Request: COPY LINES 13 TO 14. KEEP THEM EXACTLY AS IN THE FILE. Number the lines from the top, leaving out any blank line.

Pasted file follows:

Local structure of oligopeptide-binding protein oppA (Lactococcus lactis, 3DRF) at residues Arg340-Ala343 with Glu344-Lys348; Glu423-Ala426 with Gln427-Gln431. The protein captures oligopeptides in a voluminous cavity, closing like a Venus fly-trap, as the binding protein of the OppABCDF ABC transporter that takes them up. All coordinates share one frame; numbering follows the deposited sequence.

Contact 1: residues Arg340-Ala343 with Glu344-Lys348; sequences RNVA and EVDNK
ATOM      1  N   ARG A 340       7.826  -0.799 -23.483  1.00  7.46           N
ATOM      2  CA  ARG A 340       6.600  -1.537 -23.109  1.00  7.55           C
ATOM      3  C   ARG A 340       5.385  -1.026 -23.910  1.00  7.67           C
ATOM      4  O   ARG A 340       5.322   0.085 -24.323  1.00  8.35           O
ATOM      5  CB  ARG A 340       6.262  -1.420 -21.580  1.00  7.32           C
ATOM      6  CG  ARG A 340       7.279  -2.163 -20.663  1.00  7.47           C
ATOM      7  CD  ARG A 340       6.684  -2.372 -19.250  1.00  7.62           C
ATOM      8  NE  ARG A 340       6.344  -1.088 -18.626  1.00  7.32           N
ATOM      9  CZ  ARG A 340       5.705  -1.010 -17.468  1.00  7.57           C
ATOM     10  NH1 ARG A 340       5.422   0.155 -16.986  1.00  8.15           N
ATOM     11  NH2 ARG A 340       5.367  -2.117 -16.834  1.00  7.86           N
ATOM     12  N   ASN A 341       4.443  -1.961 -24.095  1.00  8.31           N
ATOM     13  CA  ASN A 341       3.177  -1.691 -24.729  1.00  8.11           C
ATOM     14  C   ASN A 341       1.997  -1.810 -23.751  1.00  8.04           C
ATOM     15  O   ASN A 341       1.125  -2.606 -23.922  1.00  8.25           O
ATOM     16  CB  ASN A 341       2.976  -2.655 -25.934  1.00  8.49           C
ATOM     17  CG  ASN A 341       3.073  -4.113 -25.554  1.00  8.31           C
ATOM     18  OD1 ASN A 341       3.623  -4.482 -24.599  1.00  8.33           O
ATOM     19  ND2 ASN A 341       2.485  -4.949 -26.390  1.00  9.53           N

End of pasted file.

ATOM     11  NH2 ARG A 340       5.367  -2.117 -16.834  1.00  7.86           N
ATOM     12  N   ASN A 341       4.443  -1.961 -24.095  1.00  8.31           N